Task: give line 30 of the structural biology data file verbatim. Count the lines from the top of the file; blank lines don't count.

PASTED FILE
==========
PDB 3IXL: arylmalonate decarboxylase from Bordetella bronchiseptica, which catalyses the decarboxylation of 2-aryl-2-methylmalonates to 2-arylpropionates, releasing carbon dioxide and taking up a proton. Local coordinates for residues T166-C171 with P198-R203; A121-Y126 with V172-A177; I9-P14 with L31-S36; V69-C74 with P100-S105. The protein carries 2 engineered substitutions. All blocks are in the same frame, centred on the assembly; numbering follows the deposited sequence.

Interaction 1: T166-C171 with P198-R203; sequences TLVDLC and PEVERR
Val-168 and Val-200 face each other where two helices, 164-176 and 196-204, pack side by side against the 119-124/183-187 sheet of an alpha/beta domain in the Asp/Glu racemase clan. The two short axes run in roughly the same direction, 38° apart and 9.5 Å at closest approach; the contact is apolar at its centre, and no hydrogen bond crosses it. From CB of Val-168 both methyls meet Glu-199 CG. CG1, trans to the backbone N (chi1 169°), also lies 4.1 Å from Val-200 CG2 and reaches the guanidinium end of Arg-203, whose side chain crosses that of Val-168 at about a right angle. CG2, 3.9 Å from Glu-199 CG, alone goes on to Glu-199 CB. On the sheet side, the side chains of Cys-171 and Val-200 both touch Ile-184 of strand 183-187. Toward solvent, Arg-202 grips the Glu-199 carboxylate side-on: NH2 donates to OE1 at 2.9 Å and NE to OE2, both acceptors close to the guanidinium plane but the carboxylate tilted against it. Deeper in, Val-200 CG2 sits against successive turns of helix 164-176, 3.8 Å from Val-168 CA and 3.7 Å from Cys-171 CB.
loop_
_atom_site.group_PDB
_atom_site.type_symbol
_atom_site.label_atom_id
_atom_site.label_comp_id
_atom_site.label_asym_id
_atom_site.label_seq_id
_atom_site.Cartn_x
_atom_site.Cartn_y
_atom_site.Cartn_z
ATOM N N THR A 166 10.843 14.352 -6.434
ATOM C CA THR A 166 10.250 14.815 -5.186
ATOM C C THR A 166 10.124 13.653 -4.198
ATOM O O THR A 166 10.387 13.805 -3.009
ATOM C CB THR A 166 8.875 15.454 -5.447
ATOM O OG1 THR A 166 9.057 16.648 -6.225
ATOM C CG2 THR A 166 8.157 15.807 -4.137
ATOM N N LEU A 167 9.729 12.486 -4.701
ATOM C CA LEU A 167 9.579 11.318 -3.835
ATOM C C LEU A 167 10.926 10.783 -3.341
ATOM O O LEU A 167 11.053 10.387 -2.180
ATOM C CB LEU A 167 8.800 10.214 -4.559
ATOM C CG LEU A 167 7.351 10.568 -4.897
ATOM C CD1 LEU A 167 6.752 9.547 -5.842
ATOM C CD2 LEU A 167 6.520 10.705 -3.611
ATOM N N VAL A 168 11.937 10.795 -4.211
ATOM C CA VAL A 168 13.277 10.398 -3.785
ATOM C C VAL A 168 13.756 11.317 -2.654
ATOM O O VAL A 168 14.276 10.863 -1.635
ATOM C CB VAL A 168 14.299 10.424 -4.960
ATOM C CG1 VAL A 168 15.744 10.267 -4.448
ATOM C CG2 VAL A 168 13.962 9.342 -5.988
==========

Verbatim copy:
ATOM C CA VAL A 168 13.277 10.398 -3.785